When Does a Dog Go Into Heat After Having Puppies?
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When we make the decision to live with a dog, we need to be considerate of their reproductive cycle. Whether you intend to breed the dog, knowing what to expect is necessary for their health and well-being. For female dogs, we particularly need to know about their heat cycle, i.e. their different stages of fertility. The heat cycle is the only time during which fertilization and pregnancy can occur. If your dog has already become pregnant, then you may want to ensure it doesn't happen again.
For this reason, AnimalWised asks when does a dog go into heat after having puppies? Here we answer the question by looking at a dog's heat cycle and what we should consider if our dog is or has been pregnant.
The heat cycle in dogs
To answer our question over when does a female dog go into heat after having puppies, we need to look closer at the reproductive cycle of the species. Generally, females will mature sexually by the age of 6 to 8 months. Variations will depend largely on the breed of dog as larger breeds may take more time to develop. The clinical picture of the individual dog will also have a bearing on when a dog's heat cycle will start.
When a dog's period of fertility begins, we can see certain characteristic signs. These signs of a dog's heat cycle include:
- Vaginal bleeding
- inflammation of the vulva
- An increased amount of urination
- General nervousness
- Raises hackles around male dogs
- Become more affectionate
A female in heat will want to mate, her hormones telling her that doing so is a necessity. When such primal urges are not allowed to be carried out, it can lead to frustration in the dog. Something which can be difficult depending on the circumstances.
The heat period will occur approximately every 6 months or twice a year. It occurs mostly at the beginning of spring or the fall. Outside of the heat cycle, a female dog cannot reproduce. Males generally will not be interested in mating with a dog which is not in heat.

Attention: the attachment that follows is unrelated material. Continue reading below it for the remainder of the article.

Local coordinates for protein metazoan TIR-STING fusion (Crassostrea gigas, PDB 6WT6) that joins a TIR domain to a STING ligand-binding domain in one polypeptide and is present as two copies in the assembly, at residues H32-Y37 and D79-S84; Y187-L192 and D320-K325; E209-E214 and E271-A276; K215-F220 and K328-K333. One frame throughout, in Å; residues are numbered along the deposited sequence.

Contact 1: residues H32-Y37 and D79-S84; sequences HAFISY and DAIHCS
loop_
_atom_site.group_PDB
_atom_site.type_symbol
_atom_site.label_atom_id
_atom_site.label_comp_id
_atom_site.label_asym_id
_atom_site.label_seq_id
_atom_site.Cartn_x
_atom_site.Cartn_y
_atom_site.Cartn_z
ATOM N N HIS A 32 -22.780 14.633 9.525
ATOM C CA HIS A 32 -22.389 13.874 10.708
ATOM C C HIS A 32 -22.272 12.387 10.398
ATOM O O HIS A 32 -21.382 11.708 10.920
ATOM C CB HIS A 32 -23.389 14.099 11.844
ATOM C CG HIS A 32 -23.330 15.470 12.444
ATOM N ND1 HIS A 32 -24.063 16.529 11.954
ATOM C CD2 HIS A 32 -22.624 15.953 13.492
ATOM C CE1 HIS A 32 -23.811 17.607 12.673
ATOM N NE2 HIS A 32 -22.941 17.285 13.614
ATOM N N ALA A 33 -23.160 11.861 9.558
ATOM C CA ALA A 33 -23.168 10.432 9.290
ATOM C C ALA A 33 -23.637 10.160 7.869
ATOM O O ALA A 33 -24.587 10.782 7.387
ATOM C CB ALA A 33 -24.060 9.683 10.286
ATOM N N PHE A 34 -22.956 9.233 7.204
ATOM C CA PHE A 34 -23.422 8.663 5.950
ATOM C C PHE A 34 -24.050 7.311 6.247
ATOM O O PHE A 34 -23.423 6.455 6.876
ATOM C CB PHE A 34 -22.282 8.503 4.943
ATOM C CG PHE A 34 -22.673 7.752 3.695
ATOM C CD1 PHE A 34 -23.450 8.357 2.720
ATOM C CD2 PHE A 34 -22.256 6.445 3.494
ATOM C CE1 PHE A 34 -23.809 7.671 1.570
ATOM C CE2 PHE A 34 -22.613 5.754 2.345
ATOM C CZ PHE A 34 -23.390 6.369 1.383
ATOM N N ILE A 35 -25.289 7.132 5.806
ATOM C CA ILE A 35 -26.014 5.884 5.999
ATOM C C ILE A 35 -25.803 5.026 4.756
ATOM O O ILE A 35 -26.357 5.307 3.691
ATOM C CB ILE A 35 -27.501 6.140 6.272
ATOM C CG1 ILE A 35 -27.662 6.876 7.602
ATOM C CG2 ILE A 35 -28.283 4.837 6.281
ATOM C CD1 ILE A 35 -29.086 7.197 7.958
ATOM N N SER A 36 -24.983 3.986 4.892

The heat cycle is also known as the estrus cycle. However, the estrus cycle only represents one of the four main stages of the heat cycle. All four stages progress like so:
- Proestrus: this can be difficult to detect as some bitches will not have a very inflamed vulva or release much discharge, some of which may be bloody. It will last between 3 to 9 days, but the dog cannot become pregnant during this time.
- Estrus: this is the fertile stage during which the dog is receptive to mating. The dog's estrogen levels are high which leads to ovulation. This period is the most intense and is often specifically what people refer to as the dog being ‘in heat’. This can last up to 21 days after they started proestrus.
- Diestrus: this is the period after mating, but the dog will not necessarily become pregnant. The diestrus period can last almost twice as long for non-pregnant females as it does for pregnant females, but it will depend on the individual.
- Anestrus: the remaining period of sexual inactivity when the dog is neither fertile, nor interested in mating with a male.
In contrast to females, males can be ready to mate whenever they detect a female in heat, year round. This can, of course, only happen once they too reach sexual maturity. On average, males reach sexual maturity after about 9 months. However, this too can depend on breed and individual. Some larger breeds may not reach sexual maturity until the age of 3 years.
Can a dog have puppies after giving birth?
As we have discussed, a dog can become pregnant when they enter their heat cycle. Afer a dog gives birth, this can make us unsure of how long it will take for them to become pregnant. Some people may not even be sure if the dog can become pregnant again at all.
Categorically, as long as the dog remains healthy, the dog can become pregnant again as soon as their next heat cycle begins. Their ability to be fertile can remain with them until the end of their life. As the dog grows into older age, the heat cycle may occur less often and with less intensity, but it will not necessarily go away.